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Eur J Biochem. 2004 Aug;271(15):3093-102.

Biochemical and enzymological aspects of the symbiosis between the deep-sea tubeworm Riftia pachyptila and its bacterial endosymbiont.

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Laboratoire de Biochimie des Signaux Régulateurs Cellulaires et Moléculaires, CNRS, Université Pierre et Marie Curie, Paris, France.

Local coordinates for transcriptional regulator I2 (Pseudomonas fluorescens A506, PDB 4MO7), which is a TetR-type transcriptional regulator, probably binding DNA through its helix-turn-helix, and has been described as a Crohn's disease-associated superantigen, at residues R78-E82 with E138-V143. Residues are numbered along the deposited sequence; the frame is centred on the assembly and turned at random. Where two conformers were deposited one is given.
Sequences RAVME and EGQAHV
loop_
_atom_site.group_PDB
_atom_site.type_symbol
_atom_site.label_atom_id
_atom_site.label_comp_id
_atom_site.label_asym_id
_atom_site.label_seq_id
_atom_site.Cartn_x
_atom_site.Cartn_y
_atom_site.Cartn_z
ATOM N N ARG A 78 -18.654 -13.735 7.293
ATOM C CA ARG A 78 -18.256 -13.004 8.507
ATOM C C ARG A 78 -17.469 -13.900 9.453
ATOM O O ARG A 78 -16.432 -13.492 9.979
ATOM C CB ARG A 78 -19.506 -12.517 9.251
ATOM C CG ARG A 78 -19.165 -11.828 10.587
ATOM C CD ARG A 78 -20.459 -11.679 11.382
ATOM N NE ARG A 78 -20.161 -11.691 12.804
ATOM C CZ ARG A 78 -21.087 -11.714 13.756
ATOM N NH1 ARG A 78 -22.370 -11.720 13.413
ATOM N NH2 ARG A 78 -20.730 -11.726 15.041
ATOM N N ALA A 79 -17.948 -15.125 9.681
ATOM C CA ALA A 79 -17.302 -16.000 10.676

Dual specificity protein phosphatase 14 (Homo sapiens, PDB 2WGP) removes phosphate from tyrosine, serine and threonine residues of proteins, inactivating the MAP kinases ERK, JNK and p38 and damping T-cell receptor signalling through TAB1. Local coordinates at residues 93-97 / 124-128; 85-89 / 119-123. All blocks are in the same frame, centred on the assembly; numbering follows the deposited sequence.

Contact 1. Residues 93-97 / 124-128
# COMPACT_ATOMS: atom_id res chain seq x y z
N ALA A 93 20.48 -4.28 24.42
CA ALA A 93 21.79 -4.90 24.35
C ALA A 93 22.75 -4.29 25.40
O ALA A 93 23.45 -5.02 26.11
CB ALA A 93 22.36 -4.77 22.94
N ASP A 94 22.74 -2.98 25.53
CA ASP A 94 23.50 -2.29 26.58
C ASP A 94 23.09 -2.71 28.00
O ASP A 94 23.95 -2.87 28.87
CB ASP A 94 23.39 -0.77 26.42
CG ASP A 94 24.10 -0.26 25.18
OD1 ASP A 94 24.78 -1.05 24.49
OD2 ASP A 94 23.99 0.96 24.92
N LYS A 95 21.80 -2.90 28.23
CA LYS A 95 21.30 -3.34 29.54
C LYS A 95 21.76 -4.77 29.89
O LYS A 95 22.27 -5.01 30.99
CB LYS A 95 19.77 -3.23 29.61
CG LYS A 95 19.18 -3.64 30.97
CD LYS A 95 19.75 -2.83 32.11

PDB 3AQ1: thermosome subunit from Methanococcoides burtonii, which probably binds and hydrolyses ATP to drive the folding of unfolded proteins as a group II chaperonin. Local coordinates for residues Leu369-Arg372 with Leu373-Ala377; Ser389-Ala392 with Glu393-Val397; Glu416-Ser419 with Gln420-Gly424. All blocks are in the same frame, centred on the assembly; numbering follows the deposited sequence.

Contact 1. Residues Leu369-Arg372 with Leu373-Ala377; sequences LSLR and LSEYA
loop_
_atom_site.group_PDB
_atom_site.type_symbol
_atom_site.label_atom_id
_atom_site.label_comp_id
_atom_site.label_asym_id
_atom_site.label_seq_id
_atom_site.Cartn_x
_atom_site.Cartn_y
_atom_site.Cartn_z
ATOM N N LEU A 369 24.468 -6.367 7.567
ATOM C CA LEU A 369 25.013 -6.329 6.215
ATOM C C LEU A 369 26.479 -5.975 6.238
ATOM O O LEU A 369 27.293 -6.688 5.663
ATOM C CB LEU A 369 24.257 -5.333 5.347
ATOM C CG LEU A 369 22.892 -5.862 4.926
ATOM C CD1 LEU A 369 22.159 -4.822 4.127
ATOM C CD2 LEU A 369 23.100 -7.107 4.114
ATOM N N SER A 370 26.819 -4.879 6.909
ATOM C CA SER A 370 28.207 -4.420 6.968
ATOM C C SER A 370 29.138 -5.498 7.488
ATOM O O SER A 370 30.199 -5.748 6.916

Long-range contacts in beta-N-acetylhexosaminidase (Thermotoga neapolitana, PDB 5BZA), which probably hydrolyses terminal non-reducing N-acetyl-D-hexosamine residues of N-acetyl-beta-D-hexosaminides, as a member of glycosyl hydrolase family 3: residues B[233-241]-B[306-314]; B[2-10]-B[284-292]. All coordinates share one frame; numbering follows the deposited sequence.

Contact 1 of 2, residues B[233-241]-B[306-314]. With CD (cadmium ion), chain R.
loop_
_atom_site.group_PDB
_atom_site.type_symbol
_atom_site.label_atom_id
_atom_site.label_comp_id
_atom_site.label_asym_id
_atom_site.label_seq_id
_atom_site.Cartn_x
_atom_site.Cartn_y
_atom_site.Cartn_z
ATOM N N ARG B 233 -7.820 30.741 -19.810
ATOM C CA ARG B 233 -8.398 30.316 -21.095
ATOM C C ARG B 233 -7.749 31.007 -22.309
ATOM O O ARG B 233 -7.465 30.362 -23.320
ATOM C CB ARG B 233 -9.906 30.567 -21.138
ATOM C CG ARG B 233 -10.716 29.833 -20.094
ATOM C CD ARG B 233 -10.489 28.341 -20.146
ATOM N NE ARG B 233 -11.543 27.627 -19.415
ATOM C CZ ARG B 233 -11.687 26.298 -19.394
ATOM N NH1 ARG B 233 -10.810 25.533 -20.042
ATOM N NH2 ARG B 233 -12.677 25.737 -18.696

Riftia pachyptila (Vestimentifera) is a giant tubeworm living around the volcanic deep-sea vents of the East Pacific Rise. This animal is devoid of a digestive tract and lives in an intimate symbiosis with a sulfur-oxidizing chemoautotrophic bacterium. This bacterial endosymbiont is localized in the cells of a richly vascularized organ of the worm: the trophosome. These organisms are adapted to their extreme environment and take advantage of the particular composition of the mixed volcanic and sea waters to extract and assimilate inorganic metabolites, especially carbon, nitrogen, oxygen and sulfur. The high molecular mass hemoglobin of the worm is the transporter for both oxygen and sulfide. This last compound is delivered to the bacterium which possesses the sulfur oxidizing respiratory system, which produces the metabolic energy for the two partners. CO2 is also delivered to the bacterium where it enters the Calvin-Benson cycle. Some of the resulting small carbonated organic molecules are thus provided to the worm for its own metabolism. As far as nitrogen assimilation is concerned, NH3 can be used by the two partners but nitrate can be used only by the bacterium. This very intimate symbiosis applies also to the organization of metabolic pathways such as those of pyrimidine nucleotides and arginine. In particular, the worm lacks the first three enzymes of the de novo pyrimidine biosynthetic pathways as well as some enzymes involved in the biosynthesis of polyamines. The bacterium lacks the enzymes of the pyrimidine salvage pathway. This symbiotic organization constitutes a very interesting system to study the molecular and metabolic basis of biological adaptation.

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